// .x-panel {page-break-after: always; margin-top: 10px}",
            "</style>"
        );

        // get the contents of the panel and remove hardcoded overflow properties
        var markup = pnl.getEl().down('.x-autocontainer-innerCt').dom.innerHTML;
       
        while (markup.indexOf('overflow: auto;') >= 0) {
            markup = markup.replace('overflow: auto;', '');
        }

        var str = Ext.String.format('<html><head>{0}</head><body><img src="resources/images/gabar-logo.gif">{1}</body></html>', '', markup);

        // output to the iframe
        cw.document.open();
        cw.document.write(str);
        cw.document.close();

        // remove style attrib that has hardcoded height property
        // cw.document.getElementsByTagName('DIV')[0].removeAttribute('style');

        // print the iframe
        cw.print();

        // destroy the iframe
        Ext.fly(iFrameId).destroy();

    }
});

Ext JS 4 Grid State Management

ExtJS enables you allow your users to reorder grid columns using drag & drop. By combining this feature with Ext JS state management, you can let users customize the look of grids and preserve those settings on a going-forward basis. However, users occasionally make mistakes, so it’s helpful to also give them the option to restore the grid columns back to their initial defaults as illustrated by the following code snippet:

Ext.application({
    name: 'Fiddle',

    launch: function() {
        // tooltips are good!
        Ext.QuickTips.init();

        // turn on state management - store state in cookies
        Ext.state.Manager.setProvider(Ext.create('Ext.state.CookieProvider'));

        var store = Ext.create('Ext.data.Store', {
            fields: ['first', 'last'],
            data: [{
                first: 'Steve',
                last: 'Drucker'
            }, {
                first: 'Dave',
                last: 'Gallerizzo'
            }, {
                first: 'Jason',
                last: 'Perry'
            }]
        });


        Ext.widget('grid', {

            renderTo: Ext.getBody(),
            store: store,
            title: 'Names',
            stateful: true,          // turn on state management for the grid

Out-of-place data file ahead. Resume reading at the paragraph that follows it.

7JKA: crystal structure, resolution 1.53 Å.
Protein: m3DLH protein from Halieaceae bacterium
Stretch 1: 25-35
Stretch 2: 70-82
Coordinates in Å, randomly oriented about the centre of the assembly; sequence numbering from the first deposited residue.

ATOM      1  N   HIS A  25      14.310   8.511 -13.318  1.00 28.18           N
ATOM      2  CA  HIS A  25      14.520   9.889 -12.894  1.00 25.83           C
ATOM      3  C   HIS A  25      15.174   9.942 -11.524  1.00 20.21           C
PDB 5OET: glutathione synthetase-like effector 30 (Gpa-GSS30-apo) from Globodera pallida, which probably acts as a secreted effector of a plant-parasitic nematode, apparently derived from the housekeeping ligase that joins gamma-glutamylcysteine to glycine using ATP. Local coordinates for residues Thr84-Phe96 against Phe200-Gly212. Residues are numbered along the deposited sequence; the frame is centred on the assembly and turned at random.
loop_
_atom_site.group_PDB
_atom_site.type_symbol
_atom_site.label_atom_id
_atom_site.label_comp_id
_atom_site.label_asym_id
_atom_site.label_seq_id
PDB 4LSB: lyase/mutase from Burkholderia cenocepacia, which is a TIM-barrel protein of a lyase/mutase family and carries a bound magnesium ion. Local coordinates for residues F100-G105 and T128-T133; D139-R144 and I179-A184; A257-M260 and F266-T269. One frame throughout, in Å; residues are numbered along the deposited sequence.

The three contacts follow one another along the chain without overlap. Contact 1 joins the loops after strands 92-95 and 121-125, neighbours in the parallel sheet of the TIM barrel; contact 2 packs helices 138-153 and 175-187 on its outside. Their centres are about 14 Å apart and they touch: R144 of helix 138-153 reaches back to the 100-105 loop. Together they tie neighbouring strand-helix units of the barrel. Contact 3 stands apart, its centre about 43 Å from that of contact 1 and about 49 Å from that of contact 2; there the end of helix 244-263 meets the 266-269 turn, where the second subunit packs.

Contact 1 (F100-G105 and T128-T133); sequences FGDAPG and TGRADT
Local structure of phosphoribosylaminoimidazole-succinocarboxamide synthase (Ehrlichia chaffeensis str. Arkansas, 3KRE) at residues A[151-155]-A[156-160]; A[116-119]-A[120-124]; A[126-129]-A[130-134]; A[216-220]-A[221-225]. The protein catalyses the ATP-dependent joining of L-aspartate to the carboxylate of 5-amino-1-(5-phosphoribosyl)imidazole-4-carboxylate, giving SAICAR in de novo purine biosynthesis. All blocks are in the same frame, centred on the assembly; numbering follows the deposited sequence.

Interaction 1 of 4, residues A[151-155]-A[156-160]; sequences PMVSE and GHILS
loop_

stateId: 'gridexample',  // give the grid instance a unique state id
            width: 300,
            height: 200,
            columns: [{
                text: 'First',
                dataIndex: 'first',
                flex: 1
            }, {
                text: 'Last',
                dataIndex: 'last',
                flex: 1
            }],
            tools: [{
                type: 'gear',
                tooltip: 'Reset Grid Layout',
                handler: function(event, toolEl, owner, tool) {
                    Ext.Msg.confirm('Reset Grid Layout', 'Are you sure that you want to reset the grid layout?',

                    function(response) {
                        if (response == 'yes') {
                            var grid = tool.up('grid');

                            // clear the state management for the grid
                            Ext.state.Manager.clear(grid.stateId);
                            
                            // repaint the grid using the hardcoded defaults
                            grid.reconfigure(grid.getStore(), grid.initialConfig.columns);
                        }
                    });
                }
            }

            ]

        });

    }
});

Run the example at https://fiddle.sencha.com/#fiddle/3kq

Happy coding!

Ext JS 4 Protip: Providing Feedback to Users of a Tabbed Form

Indicating to users that they’ve made data entry mistakes on a tabbed form is a UX challenge that can easily be overcome using Sencha’s Ext JS 4.

In the following prototype, I’ve designed a single-page app that displays a list of available forms in a grid at the top of the screen, and a tabbed data entry form (which can grow to many tabs since the form itself is assembled dynamically) that is displayed at the bottom of a “border” layout:

before

At the bottom of the form, I’ve added a “Validate” button that, when pressed, visually indicates all data input fields that failed validation on the current tab, as well as indicates other tabs where invalid data is present:

after

 

The code to implement this feature is actually quite straightforward:

// highlight all invalid fields on form
button.up('form').isValid();

// get panels in tab panel
var panels = button.up('form').query('tabpanel > panel');

// loop through each panel
for (var i=0; i<panels.length; i++) {
    
    // determine if invalid fields are present on the tab
    var invalids = panels[i].query("field{isValid()==false}");

    // set appropriate icons on the tabs
    if (invalids.length > 0) {
        panels[i].setIcon('resources/images/error.png');
    } else {
        panels[i].setIcon('resources/images/check.png');
    }
}

Happy coding!